Informed-Consent Taking Procedure for Elective Surgery in Gaza strip: Patient’s Satisfaction with Doctor’s Communication

Informed-Consent Taking Procedure for Elective Surgery in Gaza strip: Patient’s Satisfaction with Doctor’s Communication
Khamis Elessi, Mohammed Elifranji, Zuhdi Elifranji
Islamic University Gaza Journal of Natural Studies, 12 March 2017; 26(1) pp 18-29
Background
Widespread dissatisfaction and mistrust exists among patients in the Gaza Strip towards doctors. A sense of a lack of sufficient information regarding diagnosis, risks and benefits of interventions and subsequent management plans is present among patients. All of these areas are considered essential components in the surgical consent process. A gap between patients’ actual understanding and that perceived by doctors has been shown to exist in different settings.1 Unfortunately, no former study has been done on this topic in the GazaStrip.
Objectives
This study aims to assess the satisfaction of patients in Gaza with the information provided to them during the consent process prior to an invasive procedure and compare this to the current practice and attitudes of surgeons.
Methods
A five-section self-designed questionnaire was administered using convenience sampling to the first 60 patients and first 60 surgeons who met the selection criteria in the two hospitals in the Gaza Strip: Al-Shifa Hospital and the European Gaza Hospital.
Findings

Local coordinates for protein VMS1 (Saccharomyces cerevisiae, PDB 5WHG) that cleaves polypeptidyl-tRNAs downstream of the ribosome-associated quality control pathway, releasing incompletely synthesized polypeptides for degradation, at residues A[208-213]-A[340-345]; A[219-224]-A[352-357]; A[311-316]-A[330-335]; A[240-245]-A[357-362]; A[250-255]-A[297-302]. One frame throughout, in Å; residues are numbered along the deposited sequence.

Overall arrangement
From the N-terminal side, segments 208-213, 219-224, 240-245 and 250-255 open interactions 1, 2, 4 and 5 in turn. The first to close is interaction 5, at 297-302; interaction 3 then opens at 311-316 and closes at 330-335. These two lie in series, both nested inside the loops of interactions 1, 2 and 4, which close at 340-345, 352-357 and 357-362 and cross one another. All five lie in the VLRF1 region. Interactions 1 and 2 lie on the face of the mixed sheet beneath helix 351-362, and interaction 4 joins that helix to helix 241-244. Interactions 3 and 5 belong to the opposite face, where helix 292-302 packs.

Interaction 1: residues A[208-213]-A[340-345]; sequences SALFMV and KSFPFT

Among the surgeons surveyed, 55% answered that informed consent should be obtained by doctors only, 3% thought that it can be obtained by nurses only, while 45% stipulated either doctors or nurses can obtain it. In total only 38% of those healthcare professionals taking the consent from the patient, actually performed the procedure. During consent procedures, 73% of surgeons reported providing written documents 30% drawings explaining the procedure, 3% giving videos or animations and 8% suggesting website links for more information. The survey of patients revealed that only 25% of surveyed surgeons identified themselves to their patients, and 12% asked for the patients’ signature without a complete discussion of the intervention. Around 35% of surgeons depended on verbal communication only. Surgeons identified barriers for best practice as time constraints, as well as lack of hospital policies and informational resources. However, 87% of surgeons believed that informed consent has an impact on patient wellbeing. A total of 90% of surveyed patients thought they received the right treatment and were satisfied. While 43% of patients prefer to travel overseas to get treatment, 77% of these because of a perceived lack of medical equipment and facilities.

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